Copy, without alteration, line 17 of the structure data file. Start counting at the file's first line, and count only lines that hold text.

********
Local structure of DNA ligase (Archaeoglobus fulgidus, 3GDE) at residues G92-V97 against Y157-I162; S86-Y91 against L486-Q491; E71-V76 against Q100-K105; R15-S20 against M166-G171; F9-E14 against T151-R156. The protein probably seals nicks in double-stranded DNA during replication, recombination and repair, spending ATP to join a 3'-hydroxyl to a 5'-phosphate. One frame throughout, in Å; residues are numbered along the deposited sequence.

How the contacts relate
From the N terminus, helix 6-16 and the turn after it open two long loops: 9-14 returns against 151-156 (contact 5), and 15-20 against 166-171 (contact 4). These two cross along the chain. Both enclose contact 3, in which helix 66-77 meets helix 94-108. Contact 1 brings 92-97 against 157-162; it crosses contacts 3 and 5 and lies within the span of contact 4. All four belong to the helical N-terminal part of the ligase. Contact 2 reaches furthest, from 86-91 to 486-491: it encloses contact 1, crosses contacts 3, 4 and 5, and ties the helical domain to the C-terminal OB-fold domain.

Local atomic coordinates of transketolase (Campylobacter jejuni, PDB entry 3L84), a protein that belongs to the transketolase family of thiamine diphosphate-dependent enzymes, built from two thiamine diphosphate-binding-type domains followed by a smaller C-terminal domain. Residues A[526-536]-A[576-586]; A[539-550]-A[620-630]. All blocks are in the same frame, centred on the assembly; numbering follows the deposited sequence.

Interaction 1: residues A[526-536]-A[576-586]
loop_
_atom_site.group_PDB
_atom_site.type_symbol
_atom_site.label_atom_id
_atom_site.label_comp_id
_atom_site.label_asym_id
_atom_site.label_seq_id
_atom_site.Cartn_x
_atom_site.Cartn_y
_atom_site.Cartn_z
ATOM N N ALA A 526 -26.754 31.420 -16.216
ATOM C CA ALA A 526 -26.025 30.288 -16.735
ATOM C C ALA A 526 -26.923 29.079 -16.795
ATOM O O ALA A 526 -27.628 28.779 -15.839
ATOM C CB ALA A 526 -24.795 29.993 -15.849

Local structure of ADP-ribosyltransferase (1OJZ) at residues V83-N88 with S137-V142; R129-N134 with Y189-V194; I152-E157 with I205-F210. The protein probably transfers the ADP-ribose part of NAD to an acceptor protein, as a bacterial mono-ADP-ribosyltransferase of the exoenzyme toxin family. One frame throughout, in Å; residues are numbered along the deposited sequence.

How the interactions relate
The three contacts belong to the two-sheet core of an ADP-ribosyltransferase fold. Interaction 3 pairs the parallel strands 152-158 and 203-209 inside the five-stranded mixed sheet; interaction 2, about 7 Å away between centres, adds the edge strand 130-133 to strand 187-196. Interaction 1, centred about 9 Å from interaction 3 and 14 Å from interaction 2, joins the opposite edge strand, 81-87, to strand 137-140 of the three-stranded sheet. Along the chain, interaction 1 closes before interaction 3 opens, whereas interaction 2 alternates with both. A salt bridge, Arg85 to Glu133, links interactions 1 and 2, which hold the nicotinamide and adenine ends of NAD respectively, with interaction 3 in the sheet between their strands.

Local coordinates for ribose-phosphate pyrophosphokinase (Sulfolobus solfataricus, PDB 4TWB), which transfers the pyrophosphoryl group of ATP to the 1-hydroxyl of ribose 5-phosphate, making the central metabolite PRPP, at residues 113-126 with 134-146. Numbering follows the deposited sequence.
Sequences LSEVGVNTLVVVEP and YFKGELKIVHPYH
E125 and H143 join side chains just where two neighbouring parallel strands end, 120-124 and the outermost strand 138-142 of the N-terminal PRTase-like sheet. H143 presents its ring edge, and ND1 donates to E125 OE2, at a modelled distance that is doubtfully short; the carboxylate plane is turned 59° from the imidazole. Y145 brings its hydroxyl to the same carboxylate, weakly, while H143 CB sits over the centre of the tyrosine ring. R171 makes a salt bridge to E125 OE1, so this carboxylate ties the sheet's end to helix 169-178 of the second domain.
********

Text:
ATOM C CA ALA A 526 -26.025 30.288 -16.735